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When Gitflow Stops Being Agile

Posted by bryan on April 20, 2019 in DevOps with No Comments

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NOTE: this is a re-post of an original article by Kevin Brandon which disappeared but needs to be preserved as it changed many teams’ perceptions of Gitflow usage in relation to Agile

If you’re in technology and haven’t been living under a rock you’re aware of Git. If you’re aware of Git then you’re probably aware of Vincent Driesson’s eventful blog “A Successful Git Branching Model” that has since been implemented and widely referred to as Gitflow. Don’t let the title of this blog fool you, I don’t have a beef with Gitflow. Vincent was accurate to claim he had a successful Git Branching Model. It gets you there 99% of the time for the majority of teams. Still, I have found as far as a team’s ability to be agile, the prescribed flow can run you a foul when indecisive chickens come home to roost.

In Agile the chickens (the customers and executive management) can sometimes interfere (that’s life/reality). For the sake of this post, I am speaking to when executive management promises a feature that was demoed and they want it out yesterday. The problem is they don’t like the other feature(s) that were also in the build. They want it now, if not yesterday. You could argue semantics of implementing agile here; but, at this point “Agile” has left the building and we need to be agile in the original definition of the word.  In my experience it is at this point you suck it up and do as you’re told to those whom provide you a paycheck.  So you set off to get an artifact of exactly what the chickens want.

Well, if you have been exercising Gitflow, you had N+1 number of feature branches and of which several have been reviewed and approved into the develop branch. The problem is after that demo, the big chicken in the corner laid and egg and said “LOVE IT” but I don’t like the N-1 other features. Your product owner is crumbling and they are chanting what that chicken wants. Now you are faced with cherry picking commits and analyzing merges with unwanted features.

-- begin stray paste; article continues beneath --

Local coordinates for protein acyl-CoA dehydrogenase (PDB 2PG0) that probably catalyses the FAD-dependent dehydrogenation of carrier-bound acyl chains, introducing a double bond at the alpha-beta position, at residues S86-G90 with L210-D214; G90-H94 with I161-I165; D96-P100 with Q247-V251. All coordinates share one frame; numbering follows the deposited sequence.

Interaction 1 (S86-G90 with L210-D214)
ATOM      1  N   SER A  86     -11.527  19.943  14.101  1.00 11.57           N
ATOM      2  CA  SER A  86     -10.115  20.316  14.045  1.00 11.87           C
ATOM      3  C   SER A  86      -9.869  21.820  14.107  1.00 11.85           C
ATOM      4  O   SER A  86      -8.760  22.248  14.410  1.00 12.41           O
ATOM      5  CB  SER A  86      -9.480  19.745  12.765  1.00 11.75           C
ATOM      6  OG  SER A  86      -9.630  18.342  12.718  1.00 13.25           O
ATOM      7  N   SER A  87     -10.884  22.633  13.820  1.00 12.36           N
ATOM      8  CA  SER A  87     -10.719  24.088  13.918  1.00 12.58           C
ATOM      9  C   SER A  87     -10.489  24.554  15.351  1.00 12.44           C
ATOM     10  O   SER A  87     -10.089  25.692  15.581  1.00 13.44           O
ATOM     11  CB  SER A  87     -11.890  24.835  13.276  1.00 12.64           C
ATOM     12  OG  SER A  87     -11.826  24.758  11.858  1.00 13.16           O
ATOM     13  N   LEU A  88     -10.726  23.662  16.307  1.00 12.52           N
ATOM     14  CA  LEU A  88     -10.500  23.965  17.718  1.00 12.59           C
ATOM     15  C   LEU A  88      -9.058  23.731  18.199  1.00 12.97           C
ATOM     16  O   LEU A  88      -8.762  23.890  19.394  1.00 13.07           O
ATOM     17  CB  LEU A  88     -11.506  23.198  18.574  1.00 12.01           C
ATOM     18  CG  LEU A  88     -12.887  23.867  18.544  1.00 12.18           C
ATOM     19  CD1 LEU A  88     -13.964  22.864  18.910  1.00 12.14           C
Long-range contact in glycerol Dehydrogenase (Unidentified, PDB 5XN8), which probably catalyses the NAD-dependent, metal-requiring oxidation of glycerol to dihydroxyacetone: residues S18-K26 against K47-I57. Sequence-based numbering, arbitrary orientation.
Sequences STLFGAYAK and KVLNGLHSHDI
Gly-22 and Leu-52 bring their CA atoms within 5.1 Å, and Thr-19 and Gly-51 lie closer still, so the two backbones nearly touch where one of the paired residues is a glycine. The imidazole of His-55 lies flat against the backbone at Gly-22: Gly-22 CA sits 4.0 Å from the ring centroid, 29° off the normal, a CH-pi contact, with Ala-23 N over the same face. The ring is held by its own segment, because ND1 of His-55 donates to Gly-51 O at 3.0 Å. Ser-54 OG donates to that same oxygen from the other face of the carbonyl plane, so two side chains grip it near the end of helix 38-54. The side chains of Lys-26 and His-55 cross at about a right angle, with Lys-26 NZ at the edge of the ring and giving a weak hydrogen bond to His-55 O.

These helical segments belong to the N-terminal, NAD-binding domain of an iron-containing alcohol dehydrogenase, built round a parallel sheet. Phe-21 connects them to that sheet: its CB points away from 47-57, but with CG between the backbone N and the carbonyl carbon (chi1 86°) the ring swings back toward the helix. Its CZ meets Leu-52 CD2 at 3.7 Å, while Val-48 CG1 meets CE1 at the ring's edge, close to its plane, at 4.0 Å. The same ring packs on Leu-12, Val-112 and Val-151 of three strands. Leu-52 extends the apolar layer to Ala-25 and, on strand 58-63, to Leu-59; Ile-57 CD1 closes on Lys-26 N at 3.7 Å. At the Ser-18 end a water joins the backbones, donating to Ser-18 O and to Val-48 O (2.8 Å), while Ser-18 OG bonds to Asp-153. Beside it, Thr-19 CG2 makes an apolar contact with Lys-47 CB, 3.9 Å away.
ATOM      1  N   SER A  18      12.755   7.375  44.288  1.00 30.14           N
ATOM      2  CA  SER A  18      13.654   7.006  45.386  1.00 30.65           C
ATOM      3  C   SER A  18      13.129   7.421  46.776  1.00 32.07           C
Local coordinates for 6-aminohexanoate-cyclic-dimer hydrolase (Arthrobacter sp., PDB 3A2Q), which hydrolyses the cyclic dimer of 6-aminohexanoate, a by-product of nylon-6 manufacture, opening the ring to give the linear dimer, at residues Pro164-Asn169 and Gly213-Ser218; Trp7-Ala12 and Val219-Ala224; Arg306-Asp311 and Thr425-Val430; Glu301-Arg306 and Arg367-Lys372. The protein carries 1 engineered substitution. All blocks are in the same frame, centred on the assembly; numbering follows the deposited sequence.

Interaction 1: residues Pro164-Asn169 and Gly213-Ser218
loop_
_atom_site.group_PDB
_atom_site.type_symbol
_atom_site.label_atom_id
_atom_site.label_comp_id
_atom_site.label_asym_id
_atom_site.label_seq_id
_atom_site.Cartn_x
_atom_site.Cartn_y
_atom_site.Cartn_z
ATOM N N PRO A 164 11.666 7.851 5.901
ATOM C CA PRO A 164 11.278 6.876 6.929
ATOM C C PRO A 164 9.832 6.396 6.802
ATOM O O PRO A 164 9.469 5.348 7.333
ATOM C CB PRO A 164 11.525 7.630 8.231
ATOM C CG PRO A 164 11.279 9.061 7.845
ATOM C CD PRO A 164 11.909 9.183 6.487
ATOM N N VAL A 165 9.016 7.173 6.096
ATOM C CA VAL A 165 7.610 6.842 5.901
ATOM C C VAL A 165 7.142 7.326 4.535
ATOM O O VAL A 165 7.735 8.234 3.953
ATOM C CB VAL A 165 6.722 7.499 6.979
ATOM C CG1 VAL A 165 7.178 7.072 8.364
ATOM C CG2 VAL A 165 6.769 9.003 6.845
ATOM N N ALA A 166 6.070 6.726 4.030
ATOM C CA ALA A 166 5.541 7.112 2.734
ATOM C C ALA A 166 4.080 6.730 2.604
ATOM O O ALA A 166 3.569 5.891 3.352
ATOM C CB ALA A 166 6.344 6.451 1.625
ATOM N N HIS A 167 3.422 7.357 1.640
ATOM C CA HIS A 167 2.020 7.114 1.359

A successful solution to this problem involves some slight modifications to Gitflow. I don’t know if I can be as so brazen to say maybe Git Flow 2.0? But this has proven itself to work and if it helps the pigs, all the better!

Several big differences here:

  • No notion of a “future feature branch”. Let’s face it, all features are future branches until someone in a higher pay grade blesses it to life. Until then any mitigating/mingling with another feature is a risk of feature entanglement.
  • Master branch is back to being the source of origin. Gitflow made develop a first class citizen. develop really is a place we want to have immediate integration of our features. We want to have immediate feedback of our conflicts and a place to demo.
  • develop in this flow is best to be automatically merged once the feature branch is mergeable and passes all unit tests.
  • Special mitigation branches “develop/proj-1” in orange. Here the feature/Proj-1 had a conflict. Rather than resolving the conflict in the develop branch or feature/proj-1 branch, the mitigation is stored separate for future reference. Once the mitigation is made it is pulled into develop. This is key to keeping your features de-tangled.
  • develop should never be directly updated by anyone other than your CI server.
  • develop can be at any time destroyed and rebuilt from available features.
  • Feature branches are only branched from master, never from develop. This is important again to keep us premature exposure to another feature.
  • Releases are made from approved features… not the develop branch… not integration.

Overall this modification to gitflow provides immediate integration feedback, firewalls CI from the world, keeps features detangled, your code review doesn’t inhibit integration, and lets you create releases from chicken approved features. Now that’s keeping Agile to its original roots of being an adjective!

UPDATE (April 20, 2021): folks have continued to consider more streamlined DevOps code delivery workflows, to the point that Vincent Driesson himself (who coined the term and approach for “gitflow”) has all but disavowed its strict adherence in an Agile setting with his May 2020 update, suggesting consideration of trunk-based development, Enhanced gitlfow and/or further simplified “GitHub feature branch” flows.